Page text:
Thursday, March 28, 2013

F1 Engine Maps

20 articles later, hello again and welcome to the next installment of F1 Framework topics. This time we have former Formula 1 engineer as guest author on exclusive insight into F1 engine maps - a term often cited around with not much explanation.
Maurizio Bollini is the owner of MET Milano (, a consultancy firm involved in motorsport. In the past he worked as engine engineer for Michael Schumacher when he was Ferrari F1 driver, during 1996 to 2006. Maurizo can be contacted at

F1 Engine Maps Explained

With the generic term “Engine Maps” we refer to a wide set of one-dimension or two-dimension parameter tables loaded into the ECU to control all the engine parameters, that are, at least, throttle opening, injection and ignition timings (duration, phase, etc...). The main two-dimensions maps take the throttle opening and the engine speed as inputs and return a proper parameter as output. All maps are filled with proper numbers during hours of engine calibration done at the test rig and/or at track. Let’s consider now two important maps for the driver: the Driver Pedal Map and the Driver Torque Demand Map.

Driver Maps

The Pedal Map and the Torque Demand Map are two important maps that allow the driver to manage the engine drivability through the redefinition of torque delivery at wheel and in turn, to improve the laptime performance.
The F1 Powertrain Control Unit (PCU)  has a Torque Control strategy properly implemented to control the engine. The torque demand, as requested from the driver by the acceleration pedal, is calculated by the chain composed by the Pedal Map and the Torque Demand Map. The input variable is the accelerator pedal position, given by the Drive By Wire potentiometer and the output variable will be the throttle position, actuated from the PCU by hydraulic or electric actuators on the engine intake butterflies or barrels.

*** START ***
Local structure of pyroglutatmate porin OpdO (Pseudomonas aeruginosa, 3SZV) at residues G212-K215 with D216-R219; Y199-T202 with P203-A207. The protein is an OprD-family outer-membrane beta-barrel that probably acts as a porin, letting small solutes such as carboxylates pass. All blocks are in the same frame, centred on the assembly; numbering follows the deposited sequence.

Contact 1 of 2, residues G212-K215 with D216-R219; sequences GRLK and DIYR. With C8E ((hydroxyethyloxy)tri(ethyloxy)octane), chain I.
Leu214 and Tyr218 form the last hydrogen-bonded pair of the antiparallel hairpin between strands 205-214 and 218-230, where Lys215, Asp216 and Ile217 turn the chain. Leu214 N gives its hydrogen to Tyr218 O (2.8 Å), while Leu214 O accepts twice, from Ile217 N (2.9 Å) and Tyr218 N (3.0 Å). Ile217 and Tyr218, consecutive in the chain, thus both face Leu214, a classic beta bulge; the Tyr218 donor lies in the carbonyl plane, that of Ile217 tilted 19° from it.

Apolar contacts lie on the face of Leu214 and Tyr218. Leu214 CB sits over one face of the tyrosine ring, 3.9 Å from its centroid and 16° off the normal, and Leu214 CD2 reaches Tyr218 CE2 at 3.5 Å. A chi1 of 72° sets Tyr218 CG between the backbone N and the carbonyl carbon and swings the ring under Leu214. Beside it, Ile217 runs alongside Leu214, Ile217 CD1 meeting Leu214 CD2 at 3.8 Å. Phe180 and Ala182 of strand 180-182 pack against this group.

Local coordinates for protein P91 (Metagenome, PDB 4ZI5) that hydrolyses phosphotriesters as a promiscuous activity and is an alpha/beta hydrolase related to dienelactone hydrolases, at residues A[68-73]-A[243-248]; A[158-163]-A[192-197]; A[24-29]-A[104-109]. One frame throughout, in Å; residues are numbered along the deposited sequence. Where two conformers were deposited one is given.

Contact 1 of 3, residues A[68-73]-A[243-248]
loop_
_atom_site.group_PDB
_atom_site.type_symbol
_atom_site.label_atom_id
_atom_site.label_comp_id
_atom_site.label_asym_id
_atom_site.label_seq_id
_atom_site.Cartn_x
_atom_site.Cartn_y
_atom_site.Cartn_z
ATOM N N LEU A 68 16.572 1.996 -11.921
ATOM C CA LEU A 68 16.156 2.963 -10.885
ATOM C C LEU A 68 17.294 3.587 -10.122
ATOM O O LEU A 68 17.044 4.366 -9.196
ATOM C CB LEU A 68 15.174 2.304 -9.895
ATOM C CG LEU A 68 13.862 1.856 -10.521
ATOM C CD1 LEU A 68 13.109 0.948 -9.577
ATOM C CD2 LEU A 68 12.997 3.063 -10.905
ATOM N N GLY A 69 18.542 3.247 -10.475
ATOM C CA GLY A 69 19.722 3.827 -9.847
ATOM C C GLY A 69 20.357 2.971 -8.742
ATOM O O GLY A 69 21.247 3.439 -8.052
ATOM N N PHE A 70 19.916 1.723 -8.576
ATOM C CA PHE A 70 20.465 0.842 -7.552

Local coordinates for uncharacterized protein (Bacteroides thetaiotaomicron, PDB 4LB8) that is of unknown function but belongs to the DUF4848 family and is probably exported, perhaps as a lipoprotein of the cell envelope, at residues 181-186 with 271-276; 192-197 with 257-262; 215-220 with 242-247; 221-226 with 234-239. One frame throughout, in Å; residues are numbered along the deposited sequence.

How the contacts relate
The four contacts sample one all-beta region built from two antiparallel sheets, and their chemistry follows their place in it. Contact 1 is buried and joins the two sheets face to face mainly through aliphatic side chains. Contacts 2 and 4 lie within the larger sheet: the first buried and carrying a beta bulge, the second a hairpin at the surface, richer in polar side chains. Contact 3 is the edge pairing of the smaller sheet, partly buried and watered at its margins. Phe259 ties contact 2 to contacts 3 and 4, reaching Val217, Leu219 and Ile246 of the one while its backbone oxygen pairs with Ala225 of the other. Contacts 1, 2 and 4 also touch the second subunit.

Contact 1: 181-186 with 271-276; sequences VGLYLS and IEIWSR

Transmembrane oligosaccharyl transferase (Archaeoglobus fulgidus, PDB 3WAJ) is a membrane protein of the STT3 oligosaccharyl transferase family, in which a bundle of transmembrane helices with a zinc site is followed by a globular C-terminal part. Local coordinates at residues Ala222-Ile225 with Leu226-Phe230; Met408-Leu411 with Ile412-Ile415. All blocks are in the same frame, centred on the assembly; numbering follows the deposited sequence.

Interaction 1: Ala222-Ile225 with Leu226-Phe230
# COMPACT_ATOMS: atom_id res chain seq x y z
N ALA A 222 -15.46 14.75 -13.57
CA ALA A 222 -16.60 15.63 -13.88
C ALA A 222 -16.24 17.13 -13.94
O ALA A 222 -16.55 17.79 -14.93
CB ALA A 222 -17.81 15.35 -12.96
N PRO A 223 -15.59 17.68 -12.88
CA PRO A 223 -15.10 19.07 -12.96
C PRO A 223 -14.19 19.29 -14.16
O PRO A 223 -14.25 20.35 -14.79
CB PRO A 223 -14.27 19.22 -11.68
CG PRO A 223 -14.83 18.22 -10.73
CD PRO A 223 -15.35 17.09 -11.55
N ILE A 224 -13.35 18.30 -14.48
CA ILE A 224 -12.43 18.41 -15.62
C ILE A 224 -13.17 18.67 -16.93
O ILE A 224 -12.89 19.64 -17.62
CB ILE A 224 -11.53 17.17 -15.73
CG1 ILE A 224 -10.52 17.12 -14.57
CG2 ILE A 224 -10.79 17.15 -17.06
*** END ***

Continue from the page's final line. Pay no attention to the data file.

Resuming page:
The required maps are the following:
  1. The engine torque map. This is a 2-dimension table with engine speed and throttle as inputs and torque as output. This map is defined point-by-point or by ramps at the test rig with the fired engine and the torque meter. Sometimes is trimmed on track if the car is equipped with torque meters on the transmission.
    Short example of why this is so important - we are supplemented by radio message to his team by Charles Pic in Free Practice 1, Monaco Gran Prix:
    "Engine map with retarded ignition timing helps throttle response and low speed rear grip, but still needs to improve a bit".
  2. The inverse engine torque map. It is calculated by the engine torque map. It is a 2-dimensions table with torque and engine speed as inputs and throttle as output. It is computer calculated.
  3. The driver demand torque map. This is the 2-dimension table with engine speed and driver normalized torque as input and engine torque as output. This is a reshaping of the engine torque. This is the core of the drivability because allow the engineers to completely reshape the engine torque in function of the engine speed, within the boundaries of maximum and minimum torque available (which is the torque at off-throttle – engine brake - and at wide-open-throttle).
  4. The pedal map. This is a 1-dimension map where the input is the normalized accelerator pedal position (0-100%) and the output is the normalized torque (0-100%). It can be considered as a “gain” on the driver demand torque map.